Senate Approves Jackson Amendment
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Senate Approves Jackson Amendment

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The Senate approved Friday night by a vote of 77-4 the Administration’s Foreign Trade Bill after approving the Jackson Amendment to authorize trade concessions to the Soviet Union in exchange for less restrictive emigration policies, particularly those applied to Soviet Jews.

The bill contains a wide range of provisions on tariffs and new powers for the President to act on foreign trade policies. It also would clear the way for major reductions in tariffs on products from the USSR and other Communist countries through most favored nation status.

The sudden Senate passage was made possible by a 71-9 approval of closure motion limiting debate. The House had approved a similar bill earlier but there are many technical differences between the bills which will have to be reconciled. But experts said that final passage appeared likely despite the approaching end of the current Congress.


The amendment on emigration was approved 88-0, adding language which ratifies the understanding between the U.S. and the Soviets on emigration. The amendment will allow the President to offer the Soviet Union most favored nation status for a minimum of 18 months if he certifies that Soviet emigration procedures have been liberalized.

The emigration amendment does not specify any figure for emigration but Sen. Henry M. Jackson (D.Wash.) said during the debate proceeding the vote that if the USSR adhered to its agreement, the number of Jews who would be able to emigrate during 1975 would top 60,000. Jackson warned that “the basis of trust and confidence” essential to all U.S.-Soviet relations would be destroyed if the Soviets failed to abide by their commitments.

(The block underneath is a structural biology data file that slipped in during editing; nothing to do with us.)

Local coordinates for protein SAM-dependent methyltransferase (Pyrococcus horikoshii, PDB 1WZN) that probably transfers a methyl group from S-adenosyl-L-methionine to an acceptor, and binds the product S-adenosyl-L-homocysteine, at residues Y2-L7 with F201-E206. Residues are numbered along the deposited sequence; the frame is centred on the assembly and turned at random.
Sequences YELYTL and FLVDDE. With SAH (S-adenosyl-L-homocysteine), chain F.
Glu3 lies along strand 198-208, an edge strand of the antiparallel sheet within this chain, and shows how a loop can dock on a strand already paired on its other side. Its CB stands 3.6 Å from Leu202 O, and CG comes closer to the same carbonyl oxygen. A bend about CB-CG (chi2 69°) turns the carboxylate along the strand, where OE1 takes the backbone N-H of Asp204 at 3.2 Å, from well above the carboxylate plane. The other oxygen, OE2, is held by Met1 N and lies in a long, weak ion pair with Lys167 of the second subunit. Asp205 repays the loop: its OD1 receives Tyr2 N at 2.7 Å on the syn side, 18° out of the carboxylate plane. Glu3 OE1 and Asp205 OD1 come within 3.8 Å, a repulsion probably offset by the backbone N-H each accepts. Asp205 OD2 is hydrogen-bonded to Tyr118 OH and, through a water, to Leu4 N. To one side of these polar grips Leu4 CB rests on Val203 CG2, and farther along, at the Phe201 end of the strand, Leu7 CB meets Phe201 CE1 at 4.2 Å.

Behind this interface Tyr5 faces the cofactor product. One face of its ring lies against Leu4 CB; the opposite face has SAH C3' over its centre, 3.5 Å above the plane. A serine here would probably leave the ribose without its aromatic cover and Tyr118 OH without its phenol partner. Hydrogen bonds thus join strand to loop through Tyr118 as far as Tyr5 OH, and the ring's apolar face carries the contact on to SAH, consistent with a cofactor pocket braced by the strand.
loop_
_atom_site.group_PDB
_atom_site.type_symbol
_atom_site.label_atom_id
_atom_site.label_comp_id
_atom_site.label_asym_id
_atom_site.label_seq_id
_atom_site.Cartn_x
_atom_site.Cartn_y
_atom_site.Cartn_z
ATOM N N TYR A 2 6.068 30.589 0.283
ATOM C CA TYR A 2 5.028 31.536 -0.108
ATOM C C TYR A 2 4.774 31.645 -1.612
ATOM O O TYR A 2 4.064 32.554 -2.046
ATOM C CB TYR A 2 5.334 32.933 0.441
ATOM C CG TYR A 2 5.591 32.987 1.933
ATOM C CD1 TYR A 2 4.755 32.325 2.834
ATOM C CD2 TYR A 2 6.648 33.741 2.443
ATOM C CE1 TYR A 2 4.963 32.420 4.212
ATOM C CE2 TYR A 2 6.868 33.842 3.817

Secretary of State Henry A. Kissinger negotiated the “understanding” on emigration with the Soviet Union and brought it to Jackson and to Senators Jacob K. Javits (R.NY) and Abraham Ribicoff (D.Conn.), which cleared the way for approval by the Senate Finance Committee.


Jackson, addressing 500 Jewish community

Noting that some officials, like Kissinger, had said that asking for unhampered emigration was interference in the Soviet Union’s internal affairs, Jackson said “Freedom is everyone’s business and the tragedy is that we did not interfere when the Holocaust went on in the 1930s.” He said both Jews and Gentiles bear a responsibility for not doing enough to prevent the Holocaust and must see to it now that it never happens again.

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